TALLAHASSEE, Fla. – The Florida Division of Emergency Management (FDEM) encourages all those in the Tampa Bay area to use caution as flooding and standing water continue to pose health and safety risks. Use caution when driving through flooded areas and, avoid all unnecessary contact with standing water.
“Area flood waters will continue to present significant health and safety concerns for quite some time,” said FDEM Director Bryan W. Koon. “Flood water includes contaminates ranging from chemicals to raw sewage, so no matter how safe it may seem, you should avoid contact with any standing water you encounter – and please do not allow children to play in it.”
Flood Safety and Post Flood Clean-up
- Turn Around, Don’t Drown. Do not drive through or try to cross flooded roadways.
- Look before you step, as the ground and floors may be covered with debris. Floors and stairs that have been covered with mud can be very slippery.
- Avoid contact with downed power lines and electrical wires.
- Do not open manhole covers.
- Clean up debris to avoid injury and contamination.
- Operate chainsaws only in safe conditions (not in water soaked areas) if experienced in proper use.
- Lift heavy debris by bending knees and using legs to help lift.
- Wear shoes that cover the entire foot to avoid injury to the feet from glass, nails or other sharp objects.
- Be alert to wildlife (snakes, alligators, etc.) that may have been displaced during flooding.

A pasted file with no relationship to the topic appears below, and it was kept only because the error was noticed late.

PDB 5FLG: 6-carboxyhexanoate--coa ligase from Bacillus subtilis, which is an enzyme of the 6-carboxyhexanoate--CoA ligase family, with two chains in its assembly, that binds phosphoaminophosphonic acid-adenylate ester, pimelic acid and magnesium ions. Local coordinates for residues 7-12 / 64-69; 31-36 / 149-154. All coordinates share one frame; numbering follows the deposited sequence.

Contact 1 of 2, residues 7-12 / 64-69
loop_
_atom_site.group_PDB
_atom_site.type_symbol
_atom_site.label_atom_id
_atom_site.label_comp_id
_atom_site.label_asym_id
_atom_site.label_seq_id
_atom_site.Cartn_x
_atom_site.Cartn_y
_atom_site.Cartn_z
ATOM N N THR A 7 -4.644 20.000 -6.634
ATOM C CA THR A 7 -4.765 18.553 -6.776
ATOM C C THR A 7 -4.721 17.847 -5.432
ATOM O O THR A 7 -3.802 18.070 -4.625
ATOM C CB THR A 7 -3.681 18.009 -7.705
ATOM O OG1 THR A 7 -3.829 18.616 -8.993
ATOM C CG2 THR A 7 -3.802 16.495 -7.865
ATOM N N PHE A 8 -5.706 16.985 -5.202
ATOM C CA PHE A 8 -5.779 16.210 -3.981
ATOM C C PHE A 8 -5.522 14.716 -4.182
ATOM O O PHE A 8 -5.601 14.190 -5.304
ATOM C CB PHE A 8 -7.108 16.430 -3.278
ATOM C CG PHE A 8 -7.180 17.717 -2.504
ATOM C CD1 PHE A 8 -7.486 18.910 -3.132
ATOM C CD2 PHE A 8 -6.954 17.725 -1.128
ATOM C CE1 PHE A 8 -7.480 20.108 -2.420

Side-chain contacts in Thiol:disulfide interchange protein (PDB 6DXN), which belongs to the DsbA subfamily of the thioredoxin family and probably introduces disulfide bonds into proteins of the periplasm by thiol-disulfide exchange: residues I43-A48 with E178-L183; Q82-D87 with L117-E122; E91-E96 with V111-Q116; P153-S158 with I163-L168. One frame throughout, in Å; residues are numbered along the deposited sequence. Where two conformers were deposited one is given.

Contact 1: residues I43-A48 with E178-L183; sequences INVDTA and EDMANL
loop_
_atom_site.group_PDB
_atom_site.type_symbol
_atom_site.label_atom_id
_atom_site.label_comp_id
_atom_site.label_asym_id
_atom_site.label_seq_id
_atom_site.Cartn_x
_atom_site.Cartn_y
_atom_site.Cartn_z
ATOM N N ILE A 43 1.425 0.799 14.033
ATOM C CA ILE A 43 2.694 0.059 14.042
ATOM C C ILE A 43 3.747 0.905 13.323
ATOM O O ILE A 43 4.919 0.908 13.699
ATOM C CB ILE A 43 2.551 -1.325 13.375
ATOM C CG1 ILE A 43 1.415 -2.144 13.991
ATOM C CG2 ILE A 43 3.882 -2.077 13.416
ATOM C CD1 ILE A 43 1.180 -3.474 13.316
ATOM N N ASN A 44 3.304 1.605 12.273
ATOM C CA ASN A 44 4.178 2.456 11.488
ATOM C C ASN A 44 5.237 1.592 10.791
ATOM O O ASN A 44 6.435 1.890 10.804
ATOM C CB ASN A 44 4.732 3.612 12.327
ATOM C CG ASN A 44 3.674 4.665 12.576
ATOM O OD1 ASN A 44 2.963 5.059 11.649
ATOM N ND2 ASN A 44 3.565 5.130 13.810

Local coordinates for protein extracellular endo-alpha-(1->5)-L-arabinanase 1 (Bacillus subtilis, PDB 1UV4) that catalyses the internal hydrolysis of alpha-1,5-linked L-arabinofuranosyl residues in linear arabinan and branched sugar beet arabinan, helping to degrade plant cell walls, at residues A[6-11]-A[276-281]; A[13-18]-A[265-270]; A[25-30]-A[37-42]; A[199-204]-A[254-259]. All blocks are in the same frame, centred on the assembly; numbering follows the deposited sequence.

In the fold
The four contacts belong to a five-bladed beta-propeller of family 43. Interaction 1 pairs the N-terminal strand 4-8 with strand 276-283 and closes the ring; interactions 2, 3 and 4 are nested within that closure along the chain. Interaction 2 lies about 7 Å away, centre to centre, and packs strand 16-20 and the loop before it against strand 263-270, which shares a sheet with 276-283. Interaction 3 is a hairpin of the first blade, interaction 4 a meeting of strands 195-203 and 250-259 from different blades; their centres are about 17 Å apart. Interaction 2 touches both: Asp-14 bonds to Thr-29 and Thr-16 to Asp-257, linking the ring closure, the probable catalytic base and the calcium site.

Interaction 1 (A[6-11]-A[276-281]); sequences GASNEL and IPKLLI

- Heed posted signage near affected area waterways.
- Follow beach warning flags and do not swim if the beach is closed.
Sanitation and Hygiene: Preventing Waterborne Illness
- Always wash your hands with soap and water that has been boiled or disinfected before eating, after toilet use, after participating in cleanup activities and after handling articles contaminated by floodwater or sewage.
- Flood water may contain fecal matter from sewage systems, agricultural and industrial waste and septic tanks. If you have open cuts or sores exposed to the floodwater, keep them as clean as possible by washing them with soap and disinfected or boiled water.
- Apply antibiotic ointment to reduce the risk of infection. If a wound or sore develops redness, swelling or drainage, seek medical help.
- Do not play in floodwater as it may be contaminated.
- Do not allow children to play with toys that have been in floodwater until the toys have been disinfected. Use ¼ cup of bleach in one gallon of water to disinfect toys and other items.
Food Safety: Preventing Food-borne Diseases
- Do not eat any food that may have come into contact with contaminated water from floods or tidal surges.
- Commercially prepared cans of food should not be eaten if there is a bulging or opening on the can or the screw caps, soda pop bottle tops or twist-caps.
- Undamaged, commercially canned foods can be saved if you remove the labels and then disinfect the cans in a bleach solution. Use ¼ cup of bleach in one gallon of water; re-label the cans including expiration date and type of food. Assume that home-canned food is unsafe.
- Infants should be fed only pre-mixed canned baby formula. Do not use powdered formulas prepared with treated water. Use boiled water when preparing formula.
- Frozen and refrigerated foods can be unsafe after a flood. When the power is out, refrigerators will keep foods cool for only about four hours. Thawed and refrigerated foods should be thrown out after four hours.
The Atlantic Hurricane Season runs from June 1 – November 30. For the latest information on the 2015 Hurricane Season visit FloridaDisaster.org, and build your own emergency plan on the Get A Plan! website at flgetaplan.com. You can also follow FDEM on social media on Twitter at @FLGetAPlan, Instagram @flgetaplan, and on our Facebook pages at Facebook.com/FloridaDivisionofEmergencyManagement and Facebook.com/KidsGetAPlan.